People affected by the change, according to Mr Wiroj, can file a petition with the Administrative Court. During the general election campaign, the MFP promised a monthly allowance of 3,000 baht to all senior residents.

According to Sustarum Thammaboosadee, a lecturer at Thammasat University’s college of interdisciplinary studies, all old people should have access to universal welfare coverage.

Wannaphong Durongkaveroj, a Ramkhamhaeng University economics expert, stated that local authorities could not rely on the state-welfare card database to determine who is qualified for the payment.

He stated that instead, they must conduct local surveys before implementing the new regulation.


Elitism in Thailand is a societal structure where a small, privileged and powerful group holds disproportionate influence and control over various aspects of the country, including politics, economy, and culture. This concept has been a significant and enduring feature of Thai society for many decades.

Elite Thailand

Key points about elitism in Thailand include:

  1. Monarchy and Aristocracy: Historically, Thailand had a hierarchical society with a monarchy at the top, followed by a noble and aristocratic class. This hierarchy has significantly influenced the country’s power dynamics and social structure.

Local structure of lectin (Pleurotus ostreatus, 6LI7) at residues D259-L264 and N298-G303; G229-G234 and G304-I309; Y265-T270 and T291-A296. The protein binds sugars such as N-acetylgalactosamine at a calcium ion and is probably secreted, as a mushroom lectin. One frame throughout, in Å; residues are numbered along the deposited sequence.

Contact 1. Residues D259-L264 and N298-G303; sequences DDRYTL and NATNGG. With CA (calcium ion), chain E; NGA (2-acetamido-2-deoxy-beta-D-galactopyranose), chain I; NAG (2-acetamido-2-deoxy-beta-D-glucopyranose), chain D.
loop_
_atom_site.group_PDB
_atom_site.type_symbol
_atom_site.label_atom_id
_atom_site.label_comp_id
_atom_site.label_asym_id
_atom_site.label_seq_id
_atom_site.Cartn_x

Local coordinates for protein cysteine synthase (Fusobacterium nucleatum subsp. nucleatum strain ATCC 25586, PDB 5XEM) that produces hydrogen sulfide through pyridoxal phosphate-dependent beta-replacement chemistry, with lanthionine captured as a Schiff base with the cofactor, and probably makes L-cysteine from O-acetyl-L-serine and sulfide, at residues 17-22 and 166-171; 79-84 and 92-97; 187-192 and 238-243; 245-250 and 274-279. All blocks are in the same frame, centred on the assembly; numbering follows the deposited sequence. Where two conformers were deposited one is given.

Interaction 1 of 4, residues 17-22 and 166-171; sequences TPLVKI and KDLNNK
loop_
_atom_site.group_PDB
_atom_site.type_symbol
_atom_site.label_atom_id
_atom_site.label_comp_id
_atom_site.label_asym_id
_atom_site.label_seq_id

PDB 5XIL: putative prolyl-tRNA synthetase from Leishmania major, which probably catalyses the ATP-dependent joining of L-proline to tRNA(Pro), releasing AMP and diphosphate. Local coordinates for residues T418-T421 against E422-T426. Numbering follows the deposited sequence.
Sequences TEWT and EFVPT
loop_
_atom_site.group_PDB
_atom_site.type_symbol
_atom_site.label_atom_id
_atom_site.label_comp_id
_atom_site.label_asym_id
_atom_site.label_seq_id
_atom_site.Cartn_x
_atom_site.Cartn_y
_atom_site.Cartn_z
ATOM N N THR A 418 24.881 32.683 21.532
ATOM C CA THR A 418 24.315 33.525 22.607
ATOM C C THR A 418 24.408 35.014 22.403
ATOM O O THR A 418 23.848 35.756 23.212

2. Political Elites: In modern times, Thailand has experienced numerous military coups and political upheavals. A pattern emerged where the military, bureaucratic, and business elites held significant sway over the political landscape. Political parties often had close connections with these elites.
  3. Economic Inequality: Economic inequality has been a major issue in Thailand, with a large gap between the rich and poor. The country’s economy has been dominated by a few wealthy families and business conglomerates that wield considerable influence over economic policies and regulations.
  4. Education and Opportunity: Access to quality education and opportunities has been skewed in favor of those from privileged backgrounds. The elite families often send their children to prestigious schools and universities, granting them advantages in both the public and private sectors.
  5. Media and Information Control: Elitism extends to media ownership, where a few conglomerates control much of the mainstream media. This can lead to biased reporting and limited diversity of perspectives in the media landscape.
  6. Social Strata: The Thai society is often divided into different strata, with those from the rural areas and lower socioeconomic backgrounds having limited access to resources and opportunities compared to the urban and well-connected elites.
  7. Resistance and Social Movements: Over the years, there have been movements and protests by various segments of Thai society, particularly students and youth, against the entrenched elitist structure and the concentration of power.

It’s important to note that discussions around elitism in Thailand can be sensitive due to the country’s political landscape and legal regulations regarding discussions about the monarchy. Public perceptions and discussions can vary widely, and viewpoints might be influenced by political affiliations and personal experiences.